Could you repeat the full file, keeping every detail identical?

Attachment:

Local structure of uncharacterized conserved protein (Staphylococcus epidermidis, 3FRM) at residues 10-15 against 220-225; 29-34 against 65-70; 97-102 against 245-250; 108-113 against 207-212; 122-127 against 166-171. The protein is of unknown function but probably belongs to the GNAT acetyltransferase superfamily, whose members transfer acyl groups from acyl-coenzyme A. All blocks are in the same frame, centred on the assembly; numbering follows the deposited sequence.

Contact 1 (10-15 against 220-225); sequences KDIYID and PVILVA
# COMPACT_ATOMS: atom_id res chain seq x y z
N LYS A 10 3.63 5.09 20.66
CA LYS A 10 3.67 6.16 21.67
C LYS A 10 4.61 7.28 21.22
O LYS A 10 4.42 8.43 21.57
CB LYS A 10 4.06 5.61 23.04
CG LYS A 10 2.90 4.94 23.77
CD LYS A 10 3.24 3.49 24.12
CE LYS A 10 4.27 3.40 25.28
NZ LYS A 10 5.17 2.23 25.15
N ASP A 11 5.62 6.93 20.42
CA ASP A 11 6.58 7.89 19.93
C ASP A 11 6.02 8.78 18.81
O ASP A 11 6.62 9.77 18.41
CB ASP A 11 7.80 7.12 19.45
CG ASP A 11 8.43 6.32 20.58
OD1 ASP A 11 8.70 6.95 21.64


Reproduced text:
Local structure of uncharacterized conserved protein (Staphylococcus epidermidis, 3FRM) at residues 10-15 against 220-225; 29-34 against 65-70; 97-102 against 245-250; 108-113 against 207-212; 122-127 against 166-171. The protein is of unknown function but probably belongs to the GNAT acetyltransferase superfamily, whose members transfer acyl groups from acyl-coenzyme A. All blocks are in the same frame, centred on the assembly; numbering follows the deposited sequence.

Contact 1 (10-15 against 220-225); sequences KDIYID and PVILVA
# COMPACT_ATOMS: atom_id res chain seq x y z
N LYS A 10 3.63 5.09 20.66
CA LYS A 10 3.67 6.16 21.67
C LYS A 10 4.61 7.28 21.22
O LYS A 10 4.42 8.43 21.57
CB LYS A 10 4.06 5.61 23.04
CG LYS A 10 2.90 4.94 23.77
CD LYS A 10 3.24 3.49 24.12
CE LYS A 10 4.27 3.40 25.28
NZ LYS A 10 5.17 2.23 25.15
N ASP A 11 5.62 6.93 20.42
CA ASP A 11 6.58 7.89 19.93
C ASP A 11 6.02 8.78 18.81
O ASP A 11 6.62 9.77 18.41
CB ASP A 11 7.80 7.12 19.45
CG ASP A 11 8.43 6.32 20.58
OD1 ASP A 11 8.70 6.95 21.64